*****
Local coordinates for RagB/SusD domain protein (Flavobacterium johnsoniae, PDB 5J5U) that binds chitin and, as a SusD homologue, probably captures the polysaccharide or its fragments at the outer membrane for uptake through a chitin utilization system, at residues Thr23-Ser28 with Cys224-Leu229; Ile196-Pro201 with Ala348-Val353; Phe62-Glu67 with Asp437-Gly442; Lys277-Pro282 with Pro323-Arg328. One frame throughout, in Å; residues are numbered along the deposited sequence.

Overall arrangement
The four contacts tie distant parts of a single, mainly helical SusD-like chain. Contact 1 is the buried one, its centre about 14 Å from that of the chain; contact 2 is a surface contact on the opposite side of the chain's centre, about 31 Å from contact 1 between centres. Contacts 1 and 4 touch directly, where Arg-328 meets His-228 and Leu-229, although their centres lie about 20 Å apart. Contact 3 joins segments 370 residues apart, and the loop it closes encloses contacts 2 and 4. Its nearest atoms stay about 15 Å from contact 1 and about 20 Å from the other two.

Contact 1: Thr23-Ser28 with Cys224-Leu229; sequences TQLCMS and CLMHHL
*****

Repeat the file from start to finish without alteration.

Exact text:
Local coordinates for RagB/SusD domain protein (Flavobacterium johnsoniae, PDB 5J5U) that binds chitin and, as a SusD homologue, probably captures the polysaccharide or its fragments at the outer membrane for uptake through a chitin utilization system, at residues Thr23-Ser28 with Cys224-Leu229; Ile196-Pro201 with Ala348-Val353; Phe62-Glu67 with Asp437-Gly442; Lys277-Pro282 with Pro323-Arg328. One frame throughout, in Å; residues are numbered along the deposited sequence.

Overall arrangement
The four contacts tie distant parts of a single, mainly helical SusD-like chain. Contact 1 is the buried one, its centre about 14 Å from that of the chain; contact 2 is a surface contact on the opposite side of the chain's centre, about 31 Å from contact 1 between centres. Contacts 1 and 4 touch directly, where Arg-328 meets His-228 and Leu-229, although their centres lie about 20 Å apart. Contact 3 joins segments 370 residues apart, and the loop it closes encloses contacts 2 and 4. Its nearest atoms stay about 15 Å from contact 1 and about 20 Å from the other two.

Contact 1: Thr23-Ser28 with Cys224-Leu229; sequences TQLCMS and CLMHHL